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original genius; and the method of analysis gives us no satisfaction with respect to the process by which they are obtained.

To remove this difficulty completely, by explaining all the various ways in which new theorems may be brought to light, would lead to inquiries foreign to this work. In order, however, to render the process of the mind, on such occasions, a little less mysterious than it is commonly supposed to be, it may be proper to remark, that the most copious source of discoveries is the investigation of problems, which seldom fails (even although we should not succeed in the attainment of the object which we have in view) to exhibit to us some relations formerly unobserved among the quantities which are under consideration. Of so great importance is it to concentrate the attention to a particular subject, and to check that wandering and dissipated habit of thought, which, in the case of most persons, renders their speculations barren of any profit either to themselves or to others. Many theorems, too, have been suggested by analogy; many have been investigated from truths formerly known by altering or by generalizing the hypothesis ; and many have been obtained by a species of induction. An illustration of these various processes of the mind would not only lead to new and curious remarks, but would contribute to diminish that blind admiration of original genius, which is one of the chief obstacles to the improvement of science.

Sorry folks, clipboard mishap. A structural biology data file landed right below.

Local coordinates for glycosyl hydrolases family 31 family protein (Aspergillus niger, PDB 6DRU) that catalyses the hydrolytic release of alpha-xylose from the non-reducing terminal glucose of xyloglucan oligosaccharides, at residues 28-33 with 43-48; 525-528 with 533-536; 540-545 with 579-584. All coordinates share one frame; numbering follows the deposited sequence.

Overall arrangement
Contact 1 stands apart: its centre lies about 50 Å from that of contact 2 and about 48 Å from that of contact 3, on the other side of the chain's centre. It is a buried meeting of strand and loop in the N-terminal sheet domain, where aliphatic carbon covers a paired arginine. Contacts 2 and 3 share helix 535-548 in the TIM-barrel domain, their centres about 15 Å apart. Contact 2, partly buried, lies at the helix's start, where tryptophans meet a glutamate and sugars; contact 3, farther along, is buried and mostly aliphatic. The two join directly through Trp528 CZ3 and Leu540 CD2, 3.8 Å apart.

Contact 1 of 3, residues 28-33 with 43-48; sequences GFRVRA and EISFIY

The history of natural philosophy, before and after the time of Lord Bacon, affords another proof how much the powers of invention and discovery may be assisted by the study of method; and in all the sciences, without exception, whoever employs his genius with a regular and habitual success, plainly shews that it is by means of general rules that his inquiries are conducted. Of these rules, there may be many which the inventor never stated to himself in words, and, perhaps, he may even be unconscious of the assistance which he derives from them; but their influence on his genius appears unquestionably from the uniformity with which it proceeds, and in proportion as they can be ascertained by his own speculations, or collected by the logician from an examination of his researches, similar powers

of invention will be placed within the reach of other men, who apply themselves to the same study.

The following remarks, which a truly philosophical artist has applied to painting, may be extended, with some trifling alterations, to all the different employments of our intellectual powers.

“ What we now call genius begins, not where rules, abstractedly taken, end, but where known, vulgar and trite rules have no longer any place. It must of necessity be, that works of genius, as well as every other effect, as it must have its cause, must likewise have its rules; it cannot be by chance that excellencies are produced with any constancy, or any certainty, for this is not the nature of chance; but the rules by which men of extraordinary parts, and such as are called men of genius, work, are either such as they discover by their own peculiar observation, or of such a nice texture as not easily to admit handling or expressing in words.

“ Unsubstantial, however, as these rules may seem, and difficult as it may be to convey them in writing, they are still seen and felt in the mind of the artist, and he works from them with as much certainty, as if they were embodied, as I may say, upon paper. It is true, these refined principles cannot be always made palpable, like the more gross rules of art; yet it does not follow, but that the mind may be put in such a train, that it shall perceive, by a kind of scientific sense, that propriety which words can but very feebly suggest."